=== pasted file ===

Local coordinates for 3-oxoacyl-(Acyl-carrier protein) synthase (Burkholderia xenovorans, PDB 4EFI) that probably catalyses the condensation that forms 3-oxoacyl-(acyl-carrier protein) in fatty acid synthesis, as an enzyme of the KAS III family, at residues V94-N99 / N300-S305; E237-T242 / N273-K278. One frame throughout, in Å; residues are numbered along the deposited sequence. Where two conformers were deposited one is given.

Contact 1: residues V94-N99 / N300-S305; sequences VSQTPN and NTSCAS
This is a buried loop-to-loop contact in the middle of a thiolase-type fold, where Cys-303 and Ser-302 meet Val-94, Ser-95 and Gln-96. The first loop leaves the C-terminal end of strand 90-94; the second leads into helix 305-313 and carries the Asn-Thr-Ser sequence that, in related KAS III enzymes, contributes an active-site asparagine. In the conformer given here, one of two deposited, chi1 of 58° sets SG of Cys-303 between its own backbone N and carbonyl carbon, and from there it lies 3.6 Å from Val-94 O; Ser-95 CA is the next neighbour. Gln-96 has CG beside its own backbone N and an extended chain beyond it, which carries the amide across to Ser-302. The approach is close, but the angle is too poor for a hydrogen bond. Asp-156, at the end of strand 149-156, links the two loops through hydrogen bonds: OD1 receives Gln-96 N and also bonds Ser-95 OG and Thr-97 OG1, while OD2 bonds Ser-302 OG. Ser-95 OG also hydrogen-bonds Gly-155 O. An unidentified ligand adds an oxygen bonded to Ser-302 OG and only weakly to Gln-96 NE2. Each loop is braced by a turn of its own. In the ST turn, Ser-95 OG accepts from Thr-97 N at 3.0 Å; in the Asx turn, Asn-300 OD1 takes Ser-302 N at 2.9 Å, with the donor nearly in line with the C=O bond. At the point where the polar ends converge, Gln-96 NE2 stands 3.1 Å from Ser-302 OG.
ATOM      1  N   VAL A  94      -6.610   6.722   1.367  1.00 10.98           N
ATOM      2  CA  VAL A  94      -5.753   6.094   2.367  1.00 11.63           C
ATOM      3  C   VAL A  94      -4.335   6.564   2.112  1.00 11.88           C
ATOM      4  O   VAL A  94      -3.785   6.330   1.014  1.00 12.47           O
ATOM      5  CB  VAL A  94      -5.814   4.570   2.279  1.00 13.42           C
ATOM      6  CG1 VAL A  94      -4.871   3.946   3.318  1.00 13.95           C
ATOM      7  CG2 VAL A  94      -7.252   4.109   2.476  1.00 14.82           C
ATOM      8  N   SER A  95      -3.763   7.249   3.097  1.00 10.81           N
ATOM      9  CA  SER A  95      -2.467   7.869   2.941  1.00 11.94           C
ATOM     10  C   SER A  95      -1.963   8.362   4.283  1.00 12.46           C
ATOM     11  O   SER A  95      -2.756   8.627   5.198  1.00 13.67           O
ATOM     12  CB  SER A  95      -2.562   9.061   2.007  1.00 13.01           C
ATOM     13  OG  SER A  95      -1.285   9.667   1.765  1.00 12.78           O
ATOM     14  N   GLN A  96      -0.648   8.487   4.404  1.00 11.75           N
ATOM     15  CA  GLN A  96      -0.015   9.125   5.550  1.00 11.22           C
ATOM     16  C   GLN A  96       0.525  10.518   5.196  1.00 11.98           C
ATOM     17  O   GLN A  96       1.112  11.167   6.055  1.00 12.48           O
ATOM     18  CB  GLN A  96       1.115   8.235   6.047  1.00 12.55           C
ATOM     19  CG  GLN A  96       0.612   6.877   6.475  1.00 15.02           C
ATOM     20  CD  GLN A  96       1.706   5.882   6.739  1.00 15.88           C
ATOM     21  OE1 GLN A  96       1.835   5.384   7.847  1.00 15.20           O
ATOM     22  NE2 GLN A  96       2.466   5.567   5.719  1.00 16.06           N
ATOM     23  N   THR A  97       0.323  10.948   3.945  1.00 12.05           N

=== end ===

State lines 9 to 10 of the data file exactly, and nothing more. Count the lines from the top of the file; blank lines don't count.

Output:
ATOM      6  CG1 VAL A  94      -4.871   3.946   3.318  1.00 13.95           C
ATOM      7  CG2 VAL A  94      -7.252   4.109   2.476  1.00 14.82           C